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Beth Referenced 'Grey's Anatomy' In 'This Is Us' & I Can't Get Over It

One of the best things about This Is Us is the quiet pop culture references that help ground the Pearsons' world in ours. They anchor the different eras, like Kevin and Sophie going on a date to see Good Will Hunting in 1997. They also tell viewers a bit about the characters' tastes, like Jack and Rebecca watching The Shining. And there's nothing better than knowing your favorite character loves the same music or shows you do. That's why it was such a joy when Beth referenced Grey’s Anatomy in This Is Us.

In Season 4, Episode 15, "Clouds," Randall took his first crack at therapy after Beth pushed him to go. It didn't go well. Randall was too defensive, too on edge, and too distrustful. But when he came home and declared it a failure right out of the gate, Beth told him he couldn't fail and that she needs him to go to therapy, for her sake as well as his. Without it, Beth said she can't talk to him about her problems, because he's too close to cracking. She needs to be able to talk to him: "You're my person," she told him, quoting the famous Grey's Anatomy line.

Grey's Anatomy may no longer be the buzziest show on primetime, but the series is a touchstone of 21st-century television. The medical drama started airing in March 2005, and a decade and a half later, it's still going. (Season 17 is already confirmed to arrive in September 2020.) For the characters on This Is Us not to be aware of it would be unthinkable, the same way they've almost certainly watched an episode of The Simpsons (airing since 1989) or Law & Order: Special Victims Unit (airing since 1999).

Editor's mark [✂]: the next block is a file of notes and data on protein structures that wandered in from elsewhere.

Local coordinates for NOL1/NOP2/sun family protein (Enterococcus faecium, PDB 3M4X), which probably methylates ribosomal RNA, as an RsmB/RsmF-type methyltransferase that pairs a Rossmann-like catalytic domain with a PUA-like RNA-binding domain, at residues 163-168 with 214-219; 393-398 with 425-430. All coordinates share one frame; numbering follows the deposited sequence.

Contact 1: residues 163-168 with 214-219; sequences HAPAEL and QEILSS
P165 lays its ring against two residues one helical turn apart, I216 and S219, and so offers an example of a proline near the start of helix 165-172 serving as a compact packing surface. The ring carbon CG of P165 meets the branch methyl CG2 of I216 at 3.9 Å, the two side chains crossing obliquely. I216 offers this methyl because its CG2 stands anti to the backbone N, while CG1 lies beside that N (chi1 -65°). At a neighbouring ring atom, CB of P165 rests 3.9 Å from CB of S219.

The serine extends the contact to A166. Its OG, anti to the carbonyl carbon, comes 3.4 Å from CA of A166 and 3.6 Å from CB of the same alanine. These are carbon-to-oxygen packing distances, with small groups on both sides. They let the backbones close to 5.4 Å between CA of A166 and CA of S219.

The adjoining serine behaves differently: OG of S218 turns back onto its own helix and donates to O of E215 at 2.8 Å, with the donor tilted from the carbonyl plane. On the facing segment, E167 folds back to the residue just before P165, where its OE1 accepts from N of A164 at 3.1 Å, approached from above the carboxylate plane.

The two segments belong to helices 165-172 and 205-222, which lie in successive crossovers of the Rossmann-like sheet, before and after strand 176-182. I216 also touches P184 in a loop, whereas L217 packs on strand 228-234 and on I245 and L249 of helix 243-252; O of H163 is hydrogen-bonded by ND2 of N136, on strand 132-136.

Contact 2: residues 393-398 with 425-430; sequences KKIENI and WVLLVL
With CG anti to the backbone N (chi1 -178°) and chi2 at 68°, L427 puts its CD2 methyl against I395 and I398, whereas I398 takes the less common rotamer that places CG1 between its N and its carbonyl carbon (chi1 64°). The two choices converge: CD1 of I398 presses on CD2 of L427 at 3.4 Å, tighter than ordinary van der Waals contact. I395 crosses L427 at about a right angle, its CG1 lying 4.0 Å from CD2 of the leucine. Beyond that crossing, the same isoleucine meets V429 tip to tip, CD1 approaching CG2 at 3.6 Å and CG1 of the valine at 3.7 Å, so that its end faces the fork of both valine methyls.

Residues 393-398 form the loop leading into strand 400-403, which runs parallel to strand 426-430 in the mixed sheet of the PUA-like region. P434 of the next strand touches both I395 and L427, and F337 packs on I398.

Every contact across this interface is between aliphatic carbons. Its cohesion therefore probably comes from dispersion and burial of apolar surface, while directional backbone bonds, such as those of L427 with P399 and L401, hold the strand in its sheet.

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When Grey's Anatomy debuted in 2005, both Kate and Beth would have been the show's target demographic: unmarried women in their mid-20s, trying to find their place in the world, and, more importantly, finding their "person."

As fans saw in Season 3, this was also the era when Randall proposed to Beth (a lot), in hopes of finally getting a yes. It's easy to imagine he would have eagerly sat down with her to watch the growing block of Shondaland programming on Thursdays, both before and after they got married. For so many IRL couples with similar experiences, lines like "you're my person" aren't just fun references — they're a shared experience.

That's why Beth dropping it during their conversation was so meaningful. She wasn't just telling him he's her partner; in three words, she reminded him of an entire history they share. And it worked, since Randall ended up going back to therapy and trying again.